UK’s BFI Launches Fourth $3.2m Vision Awards With Shift Back To More Experienced Producers


The British Film Institute has launched the fourth edition of the Vision Awards, its financial support program for UK producers.

The initiative will once again award up to $3.2m (£2.5m) in funding over two years, with maximum grants of $64,000 (£50,000) per year available to successful applicants.

The organisation is shifting the focus of the awards to focus on more experienced producers this time out, with applicants needing to have produced between one and three feature films before. However, entries are also being welcomed from producers with television and emerging media backgrounds who have comparable credits.

The previous edition of the Vision Awards, which ran 2016-18, backed more emerging talents, after the first two editions had backed several more established producers.

In tandem, the BFI is also launching a new professional development program that will support up to 12 new and emerging producers who are yet to make their first feature, called BFI NETWORK INSIGHT.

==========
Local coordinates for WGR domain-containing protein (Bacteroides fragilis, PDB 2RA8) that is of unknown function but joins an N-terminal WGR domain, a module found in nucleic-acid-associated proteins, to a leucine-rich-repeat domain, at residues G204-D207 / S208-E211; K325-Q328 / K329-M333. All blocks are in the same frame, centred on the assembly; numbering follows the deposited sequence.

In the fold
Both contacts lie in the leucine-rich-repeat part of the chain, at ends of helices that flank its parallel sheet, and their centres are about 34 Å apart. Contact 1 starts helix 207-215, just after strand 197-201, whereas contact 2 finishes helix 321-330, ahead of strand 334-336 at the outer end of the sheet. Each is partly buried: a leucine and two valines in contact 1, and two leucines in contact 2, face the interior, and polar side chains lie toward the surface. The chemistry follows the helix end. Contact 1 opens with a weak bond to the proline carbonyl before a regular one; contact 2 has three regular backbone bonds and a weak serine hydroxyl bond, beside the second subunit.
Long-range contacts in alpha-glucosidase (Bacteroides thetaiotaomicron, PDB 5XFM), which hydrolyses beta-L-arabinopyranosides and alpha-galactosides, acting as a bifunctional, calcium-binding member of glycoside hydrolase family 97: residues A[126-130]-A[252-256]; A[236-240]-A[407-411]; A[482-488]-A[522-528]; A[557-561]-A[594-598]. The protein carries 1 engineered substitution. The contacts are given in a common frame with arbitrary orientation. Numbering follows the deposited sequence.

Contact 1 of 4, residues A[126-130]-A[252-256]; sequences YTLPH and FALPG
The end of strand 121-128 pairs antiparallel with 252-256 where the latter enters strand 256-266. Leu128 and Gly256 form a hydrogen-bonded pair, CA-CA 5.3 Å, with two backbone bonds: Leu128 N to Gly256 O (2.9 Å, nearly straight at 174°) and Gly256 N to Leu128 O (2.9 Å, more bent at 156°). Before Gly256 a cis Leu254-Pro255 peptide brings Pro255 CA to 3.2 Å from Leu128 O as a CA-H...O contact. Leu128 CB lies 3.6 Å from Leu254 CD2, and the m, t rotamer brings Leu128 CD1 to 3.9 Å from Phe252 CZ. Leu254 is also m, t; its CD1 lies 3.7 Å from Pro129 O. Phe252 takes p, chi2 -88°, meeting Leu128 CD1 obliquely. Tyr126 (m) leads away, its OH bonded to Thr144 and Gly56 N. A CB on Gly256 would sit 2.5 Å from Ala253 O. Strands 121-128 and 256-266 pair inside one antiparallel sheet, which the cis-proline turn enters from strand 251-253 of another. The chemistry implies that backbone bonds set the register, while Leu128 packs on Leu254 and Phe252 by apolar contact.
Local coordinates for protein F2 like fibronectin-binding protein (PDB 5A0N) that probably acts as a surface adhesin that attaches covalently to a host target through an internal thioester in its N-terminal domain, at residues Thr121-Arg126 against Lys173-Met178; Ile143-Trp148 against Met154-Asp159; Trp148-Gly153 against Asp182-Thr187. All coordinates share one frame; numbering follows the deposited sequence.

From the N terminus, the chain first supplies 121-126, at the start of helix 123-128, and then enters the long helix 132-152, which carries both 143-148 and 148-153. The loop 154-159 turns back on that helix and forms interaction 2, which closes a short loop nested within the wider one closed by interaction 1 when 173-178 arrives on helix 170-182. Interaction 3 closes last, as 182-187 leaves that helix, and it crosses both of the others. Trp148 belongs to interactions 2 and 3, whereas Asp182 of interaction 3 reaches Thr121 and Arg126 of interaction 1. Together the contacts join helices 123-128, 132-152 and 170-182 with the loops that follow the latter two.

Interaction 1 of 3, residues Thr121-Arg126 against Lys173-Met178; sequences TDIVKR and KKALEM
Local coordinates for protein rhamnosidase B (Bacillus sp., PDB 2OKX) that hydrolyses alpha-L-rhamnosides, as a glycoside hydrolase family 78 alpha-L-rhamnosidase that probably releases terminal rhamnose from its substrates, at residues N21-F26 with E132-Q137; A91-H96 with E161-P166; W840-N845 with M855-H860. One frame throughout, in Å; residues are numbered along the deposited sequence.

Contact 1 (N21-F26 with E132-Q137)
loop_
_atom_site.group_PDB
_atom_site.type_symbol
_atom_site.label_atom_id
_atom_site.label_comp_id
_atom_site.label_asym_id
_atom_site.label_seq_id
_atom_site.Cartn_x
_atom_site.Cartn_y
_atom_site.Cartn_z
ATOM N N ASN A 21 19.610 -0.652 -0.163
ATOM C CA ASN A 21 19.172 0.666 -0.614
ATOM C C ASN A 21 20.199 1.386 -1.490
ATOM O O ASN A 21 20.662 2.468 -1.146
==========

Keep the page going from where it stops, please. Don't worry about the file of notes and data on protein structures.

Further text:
The initiative is seeking talent who have a strong track record of short form work, and will be a nine-month practical program that will look to arm producers with the tools to navigate the full life cycle of getting a feature off the ground. It will culminate in a trip to the European Film Market in Berlin in 2021, supported by the BFI’s International Fund.

The deadline for applications to both programs is January 6, 2020.

This year’s Vision Awardees will also benefit from key elements of the INSIGHT programme, including two international-focused modules.

The previous three editions of the Vision Awards, first launched in 2008, have supported a total of 56 companies/producers to date.

“We are incredibly proud of the many successes of previous Vision Awards producers and the contribution they are making to a more diverse film culture. We’ve consulted widely on where the greatest value of the Vision Awards lies, and we are now launching two distinct, but complimentary programmes to support producers early in their careers. This means training and knowledge to build business skills, alongside the funding to help build their slates of brilliant UK filmmaking talent and projects across a variety of platforms,” said Ben Roberts, BFI Deputy Chief Executive.

This article was printed from